What joy that was, joy for her, joy for us. And at the same time, she was able to shift gears to do a film like "Ordinary People," where she was as good an actor as anybody we have seen on the screen in that period.
TAPPER: It's in the same way that Shonda Rhimes, the executive producer of "Grey's Anatomy," talks about how she meets people who went into medicine because of, when they were young girls, they were watching "Grey's Anatomy," that's now been on television I think 10 years.
I know there is a whole generation of women reporters who were truly inspired by Mary Tyler Moore in that show. Did she realize her impact, both on women journalists, but also just on women and everyone really?
LIPTON: I think she knew it.
Look, Valerie Harper spun off from her. Leachman spun off from her. Lou Grant -- the character Lou Grant, played by Ed Asner, Asner spun off from her. She created -- she and her husband, Grant Tinker at that time, they created one incredible show after another, all of them inspired by and launched by her show about -- by "The Mary Tyler Moore Show."
That's an extraordinary achievement. She not only changed her life. She changed a lot of lives. She was -- there it is. She was a life- changer. And she did so in the face of very, very daunting odds. I don't know of anyone who would have, I think, faced the number of
difficulties she faced and the risks that she took as gallantly and as joyfully and as sweetly, and here is another word, charmingly as she did. She gave us a great, great gift.
None of us will ever forget her, but we will also be influenced by her forever because she changed so many lives and so many American myths and customs during her lifetime and her work. She simply -- she simply made us look at the world differently and once we did we never went back.
TAPPER: I know you knew her off camera, as well as on camera. Do you have a favorite clip or personal memory of her you want to share before we bid adieu to you, James?
LIPTON: Well, I don't have here -- I'm at home today. And I don't have the show. And I don't remember what she said when I asked her what would you like to hear God say when you arrive at the pearly gates?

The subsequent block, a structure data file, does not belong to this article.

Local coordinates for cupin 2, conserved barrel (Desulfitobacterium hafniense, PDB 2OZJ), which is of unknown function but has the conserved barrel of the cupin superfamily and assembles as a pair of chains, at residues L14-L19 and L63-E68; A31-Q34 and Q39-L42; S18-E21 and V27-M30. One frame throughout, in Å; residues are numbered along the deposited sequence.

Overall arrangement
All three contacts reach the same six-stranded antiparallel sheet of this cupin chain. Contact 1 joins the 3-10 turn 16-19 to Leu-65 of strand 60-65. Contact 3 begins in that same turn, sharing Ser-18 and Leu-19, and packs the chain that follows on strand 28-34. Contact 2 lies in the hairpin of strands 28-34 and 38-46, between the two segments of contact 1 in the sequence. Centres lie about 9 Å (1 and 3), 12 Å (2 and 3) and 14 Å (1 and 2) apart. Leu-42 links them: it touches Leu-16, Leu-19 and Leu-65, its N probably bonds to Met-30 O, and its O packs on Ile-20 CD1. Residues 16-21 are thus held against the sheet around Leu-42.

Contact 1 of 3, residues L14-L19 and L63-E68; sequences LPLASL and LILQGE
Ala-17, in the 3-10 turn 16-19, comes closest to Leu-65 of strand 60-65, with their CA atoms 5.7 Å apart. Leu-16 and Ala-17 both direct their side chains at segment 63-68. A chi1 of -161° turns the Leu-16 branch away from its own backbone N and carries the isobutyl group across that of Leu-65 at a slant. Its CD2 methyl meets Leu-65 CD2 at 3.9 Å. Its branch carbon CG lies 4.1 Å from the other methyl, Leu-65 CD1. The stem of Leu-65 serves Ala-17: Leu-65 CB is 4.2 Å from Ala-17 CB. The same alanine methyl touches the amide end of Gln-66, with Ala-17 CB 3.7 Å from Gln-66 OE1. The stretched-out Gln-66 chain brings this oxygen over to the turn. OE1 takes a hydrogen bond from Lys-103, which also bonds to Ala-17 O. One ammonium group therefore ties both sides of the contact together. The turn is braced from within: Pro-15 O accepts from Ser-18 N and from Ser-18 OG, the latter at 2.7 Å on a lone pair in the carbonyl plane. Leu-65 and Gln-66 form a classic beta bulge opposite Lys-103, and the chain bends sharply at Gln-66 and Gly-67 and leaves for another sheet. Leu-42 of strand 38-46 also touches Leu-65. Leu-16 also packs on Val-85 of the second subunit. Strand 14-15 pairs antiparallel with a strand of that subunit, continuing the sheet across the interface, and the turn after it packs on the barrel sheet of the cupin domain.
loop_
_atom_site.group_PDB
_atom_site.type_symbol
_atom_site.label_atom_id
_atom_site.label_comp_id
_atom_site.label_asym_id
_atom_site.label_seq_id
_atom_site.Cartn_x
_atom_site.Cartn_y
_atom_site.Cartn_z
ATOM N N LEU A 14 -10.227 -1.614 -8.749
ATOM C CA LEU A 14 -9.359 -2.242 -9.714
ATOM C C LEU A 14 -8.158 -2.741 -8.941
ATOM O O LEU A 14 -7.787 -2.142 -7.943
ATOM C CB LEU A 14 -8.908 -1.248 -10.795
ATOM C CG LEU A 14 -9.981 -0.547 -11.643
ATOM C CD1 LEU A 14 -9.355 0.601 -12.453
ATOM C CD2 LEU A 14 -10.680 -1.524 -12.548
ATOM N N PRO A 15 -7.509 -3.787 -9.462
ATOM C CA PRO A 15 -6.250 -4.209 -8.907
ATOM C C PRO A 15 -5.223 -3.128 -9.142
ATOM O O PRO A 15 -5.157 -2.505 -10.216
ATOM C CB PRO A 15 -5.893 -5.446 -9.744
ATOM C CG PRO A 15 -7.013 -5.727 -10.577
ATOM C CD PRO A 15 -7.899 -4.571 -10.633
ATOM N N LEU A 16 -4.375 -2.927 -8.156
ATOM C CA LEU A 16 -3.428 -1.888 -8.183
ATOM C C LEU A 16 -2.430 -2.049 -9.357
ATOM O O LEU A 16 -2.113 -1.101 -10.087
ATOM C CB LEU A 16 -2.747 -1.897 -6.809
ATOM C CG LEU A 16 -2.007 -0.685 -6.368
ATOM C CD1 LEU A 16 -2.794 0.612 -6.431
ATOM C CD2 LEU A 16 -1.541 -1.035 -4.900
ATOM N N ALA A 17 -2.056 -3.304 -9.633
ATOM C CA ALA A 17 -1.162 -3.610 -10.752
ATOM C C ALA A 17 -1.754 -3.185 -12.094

But I suspect it would be very meaningful at this moment. I don't know whether you have it, but, if you do, for heaven's sake, play it, please.
TAPPER: We don't have that clip ready. I'm sorry about that.
But James Lipton, thank you so much. It's always, always charming to talk to you, and we really appreciate it.
Coming up next, if you build it, they won't come, that's what President Trump hopes happens with his border wall,as he takes the very first steps to turn his signature campaign promise into a reality.
But first, as we go to break, let's remember actress Mary Tyler Moore and the groundbreaking show that bore her name.
(BEGIN VIDEO CLIP)
UNIDENTIFIED ACTOR: But wait.
MARY TYLER MOORE, ACTRESS: Yes. Oh, hi, Rhoda.
MOORE: Listen, can I call you back? Rhoda, I did wake you up this morning. Listen, I will call you back.
(END VIDEO CLIP)
TAPPER: Welcome back to THE LEAD. I'm Jake Tapper. The politics lead now, President Trump checking off perhaps his
biggest campaign promise today, ordering the U.S. government to begin the process of building that wall on the Mexican border. The president is also closing in on his Supreme Court pick, a move expected to energize conservatives, even as it sets up a confirmation battle on Capitol Hill.
In addition to those policy actions, the new promise from President Trump today, he's demanding an investigation into his own, totally unsubstantiated belief that there was massive voter fraud, up to five million illegal votes in the 2016 presidential election. Again, that's despite the fact that there is not one lick of evidence to back up such a claim.
But let's start right now with President Trump's action on keeping undocumented immigrants out of the country.
CNN senior diplomatic senior correspondent Michelle Kosinski is at the State Department for us.
And, Michelle, language of executive orders and executive actions can often be confusing and vague. Bottom line, how soon are we actually going to see changes at the border and when it comes to undocumented immigrants?
MICHELLE KOSINSKI, CNN WHITE HOUSE CORRESPONDENT: President Trump put it into very simple terms today, saying that starting immediately we can expect to see dramatically stepped-up enforcement of immigration laws.
That means deportations. That means building a wall on the border of Mexico starting within a couple of months, and that, yes, one way or another, he says Mexico will pay for it.
[16:15:05] KOSINSKI (voice-over): President Trump takes the first step on one of his first campaign promises to build the wall.
DONALD TRUMP (R), PRESIDENT OF THE UNITED STATES: Beginning today, the United States of America gets back control of its borders, gets back its borders.
KOSINSKI: Now with executive action, he directs the Department of Homeland Security to start building it immediately, along the 1,900 mile-long border with Mexico, using existing federal money to get it started.
TRUMP: The secretary of homeland security working with myself and my staff will begin immediate construction of a border wall.
KOSINSKI: President Trump tells ABC News he's also standing by his campaign pledge to make Mexico pay for it.
INTERVIEWER: Will American taxpayers pay for the wall? TRUMP: Ultimately, it will come out of what's happening with Mexico.